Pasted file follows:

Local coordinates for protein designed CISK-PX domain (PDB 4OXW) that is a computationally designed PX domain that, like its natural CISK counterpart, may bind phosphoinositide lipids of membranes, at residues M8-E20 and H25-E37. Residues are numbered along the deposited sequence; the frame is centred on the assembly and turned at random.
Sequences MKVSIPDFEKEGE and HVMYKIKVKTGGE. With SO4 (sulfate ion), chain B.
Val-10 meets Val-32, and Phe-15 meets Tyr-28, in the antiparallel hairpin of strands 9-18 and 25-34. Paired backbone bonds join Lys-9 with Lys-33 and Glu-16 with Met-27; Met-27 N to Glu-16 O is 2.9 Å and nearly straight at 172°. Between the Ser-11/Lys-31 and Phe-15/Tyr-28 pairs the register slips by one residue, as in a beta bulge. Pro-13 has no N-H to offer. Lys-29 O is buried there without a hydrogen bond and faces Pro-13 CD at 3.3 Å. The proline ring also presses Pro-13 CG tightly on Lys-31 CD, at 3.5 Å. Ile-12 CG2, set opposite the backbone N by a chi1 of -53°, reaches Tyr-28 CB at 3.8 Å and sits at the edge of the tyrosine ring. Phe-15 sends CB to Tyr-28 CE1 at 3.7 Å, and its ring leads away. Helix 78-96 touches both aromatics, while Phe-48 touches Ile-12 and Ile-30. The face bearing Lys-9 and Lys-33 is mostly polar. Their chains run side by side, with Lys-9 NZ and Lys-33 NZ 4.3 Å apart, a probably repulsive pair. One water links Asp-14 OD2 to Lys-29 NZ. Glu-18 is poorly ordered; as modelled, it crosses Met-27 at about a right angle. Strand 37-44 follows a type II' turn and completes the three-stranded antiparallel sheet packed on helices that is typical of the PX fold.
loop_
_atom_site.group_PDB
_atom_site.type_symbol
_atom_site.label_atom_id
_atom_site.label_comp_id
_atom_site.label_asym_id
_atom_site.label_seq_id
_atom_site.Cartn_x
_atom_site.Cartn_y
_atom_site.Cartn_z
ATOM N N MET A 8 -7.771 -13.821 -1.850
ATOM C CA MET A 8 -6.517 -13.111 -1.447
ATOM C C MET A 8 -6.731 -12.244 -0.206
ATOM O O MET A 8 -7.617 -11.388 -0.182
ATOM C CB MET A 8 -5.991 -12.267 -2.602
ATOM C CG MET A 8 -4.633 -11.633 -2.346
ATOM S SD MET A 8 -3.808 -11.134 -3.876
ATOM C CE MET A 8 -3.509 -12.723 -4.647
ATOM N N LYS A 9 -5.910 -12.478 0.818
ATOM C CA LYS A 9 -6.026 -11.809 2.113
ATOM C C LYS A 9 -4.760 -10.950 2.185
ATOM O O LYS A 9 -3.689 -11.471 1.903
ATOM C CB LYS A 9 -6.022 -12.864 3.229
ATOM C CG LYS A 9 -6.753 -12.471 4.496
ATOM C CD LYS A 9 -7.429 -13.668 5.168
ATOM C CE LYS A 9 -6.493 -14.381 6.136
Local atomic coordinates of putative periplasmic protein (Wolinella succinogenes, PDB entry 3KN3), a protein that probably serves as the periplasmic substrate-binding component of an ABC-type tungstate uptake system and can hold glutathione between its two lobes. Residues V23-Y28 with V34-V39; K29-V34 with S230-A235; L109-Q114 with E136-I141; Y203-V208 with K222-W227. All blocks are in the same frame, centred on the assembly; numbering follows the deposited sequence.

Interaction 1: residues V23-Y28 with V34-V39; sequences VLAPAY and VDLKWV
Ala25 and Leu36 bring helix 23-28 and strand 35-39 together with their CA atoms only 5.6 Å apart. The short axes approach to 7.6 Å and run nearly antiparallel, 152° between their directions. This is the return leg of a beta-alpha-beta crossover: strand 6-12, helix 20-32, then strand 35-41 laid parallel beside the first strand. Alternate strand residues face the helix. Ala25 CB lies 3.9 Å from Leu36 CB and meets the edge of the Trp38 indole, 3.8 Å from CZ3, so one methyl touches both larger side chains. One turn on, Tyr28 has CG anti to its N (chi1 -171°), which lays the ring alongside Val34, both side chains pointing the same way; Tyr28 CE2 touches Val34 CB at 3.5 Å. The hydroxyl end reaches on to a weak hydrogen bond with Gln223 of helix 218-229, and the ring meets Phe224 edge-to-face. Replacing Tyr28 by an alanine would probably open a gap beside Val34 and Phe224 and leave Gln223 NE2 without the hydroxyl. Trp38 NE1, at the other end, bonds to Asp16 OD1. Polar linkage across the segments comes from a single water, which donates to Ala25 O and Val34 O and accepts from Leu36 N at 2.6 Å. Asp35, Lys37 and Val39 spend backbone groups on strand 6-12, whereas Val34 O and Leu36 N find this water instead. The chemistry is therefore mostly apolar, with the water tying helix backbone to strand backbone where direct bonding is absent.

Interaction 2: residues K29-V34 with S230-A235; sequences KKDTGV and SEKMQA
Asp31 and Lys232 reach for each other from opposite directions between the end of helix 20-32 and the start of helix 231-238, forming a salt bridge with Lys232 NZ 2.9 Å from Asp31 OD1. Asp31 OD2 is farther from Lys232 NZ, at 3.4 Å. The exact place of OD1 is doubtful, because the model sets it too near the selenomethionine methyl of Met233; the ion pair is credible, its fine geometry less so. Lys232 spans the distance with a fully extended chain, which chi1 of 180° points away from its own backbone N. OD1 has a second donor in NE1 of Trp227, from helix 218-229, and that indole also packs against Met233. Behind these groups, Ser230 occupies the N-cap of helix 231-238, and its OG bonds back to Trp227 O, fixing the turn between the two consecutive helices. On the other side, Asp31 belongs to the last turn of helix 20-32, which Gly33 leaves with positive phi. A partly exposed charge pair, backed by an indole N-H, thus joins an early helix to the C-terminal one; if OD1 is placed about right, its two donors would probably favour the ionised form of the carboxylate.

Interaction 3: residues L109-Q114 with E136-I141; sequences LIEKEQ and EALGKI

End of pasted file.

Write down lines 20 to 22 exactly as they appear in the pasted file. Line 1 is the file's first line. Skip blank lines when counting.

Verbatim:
ATOM S SD MET A 8 -3.808 -11.134 -3.876
ATOM C CE MET A 8 -3.509 -12.723 -4.647
ATOM N N LYS A 9 -5.910 -12.478 0.818